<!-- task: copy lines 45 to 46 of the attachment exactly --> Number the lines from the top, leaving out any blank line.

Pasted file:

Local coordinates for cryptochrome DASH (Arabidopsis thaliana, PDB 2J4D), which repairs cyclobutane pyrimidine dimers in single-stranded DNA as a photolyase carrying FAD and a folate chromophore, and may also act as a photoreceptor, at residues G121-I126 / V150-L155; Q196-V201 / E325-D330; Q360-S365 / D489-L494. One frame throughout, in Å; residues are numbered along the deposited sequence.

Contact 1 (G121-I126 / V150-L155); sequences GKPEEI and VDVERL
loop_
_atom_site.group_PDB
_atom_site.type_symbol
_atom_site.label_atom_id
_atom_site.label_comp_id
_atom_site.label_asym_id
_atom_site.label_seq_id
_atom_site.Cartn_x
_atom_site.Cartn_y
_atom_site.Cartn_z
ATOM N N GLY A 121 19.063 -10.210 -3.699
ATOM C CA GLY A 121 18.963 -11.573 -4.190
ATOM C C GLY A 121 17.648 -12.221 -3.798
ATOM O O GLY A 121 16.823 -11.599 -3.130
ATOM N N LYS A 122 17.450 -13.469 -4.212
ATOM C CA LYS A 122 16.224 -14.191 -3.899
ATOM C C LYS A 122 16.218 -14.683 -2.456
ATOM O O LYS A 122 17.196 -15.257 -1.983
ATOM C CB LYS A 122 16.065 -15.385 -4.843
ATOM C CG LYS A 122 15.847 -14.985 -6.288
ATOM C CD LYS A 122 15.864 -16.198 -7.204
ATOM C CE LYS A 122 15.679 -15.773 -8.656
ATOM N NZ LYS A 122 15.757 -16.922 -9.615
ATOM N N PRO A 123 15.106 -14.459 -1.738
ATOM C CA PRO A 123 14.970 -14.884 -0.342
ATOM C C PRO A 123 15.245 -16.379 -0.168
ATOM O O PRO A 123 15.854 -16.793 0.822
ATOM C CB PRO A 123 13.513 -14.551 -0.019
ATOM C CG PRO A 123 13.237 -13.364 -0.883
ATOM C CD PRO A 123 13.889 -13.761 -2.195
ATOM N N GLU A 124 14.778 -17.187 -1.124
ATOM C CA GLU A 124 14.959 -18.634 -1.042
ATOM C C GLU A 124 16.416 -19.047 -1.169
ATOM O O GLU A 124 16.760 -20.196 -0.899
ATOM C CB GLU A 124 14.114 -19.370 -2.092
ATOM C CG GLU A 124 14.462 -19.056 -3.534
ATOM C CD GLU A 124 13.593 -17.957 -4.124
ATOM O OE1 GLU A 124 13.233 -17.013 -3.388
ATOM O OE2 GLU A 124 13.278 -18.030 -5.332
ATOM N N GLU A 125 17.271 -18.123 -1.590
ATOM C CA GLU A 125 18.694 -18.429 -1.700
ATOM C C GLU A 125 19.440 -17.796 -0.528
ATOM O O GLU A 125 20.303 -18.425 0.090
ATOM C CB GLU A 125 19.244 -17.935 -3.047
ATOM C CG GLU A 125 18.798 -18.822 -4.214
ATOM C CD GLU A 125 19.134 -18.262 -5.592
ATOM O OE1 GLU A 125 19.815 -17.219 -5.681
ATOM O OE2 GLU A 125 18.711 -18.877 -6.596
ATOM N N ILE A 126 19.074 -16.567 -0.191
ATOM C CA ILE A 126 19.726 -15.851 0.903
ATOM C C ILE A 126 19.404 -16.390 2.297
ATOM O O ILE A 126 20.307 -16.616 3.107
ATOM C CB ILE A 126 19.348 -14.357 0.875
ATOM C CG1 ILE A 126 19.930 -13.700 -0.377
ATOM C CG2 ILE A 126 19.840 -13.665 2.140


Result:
ATOM O O GLU A 125 20.303 -18.425 0.090
ATOM C CB GLU A 125 19.244 -17.935 -3.047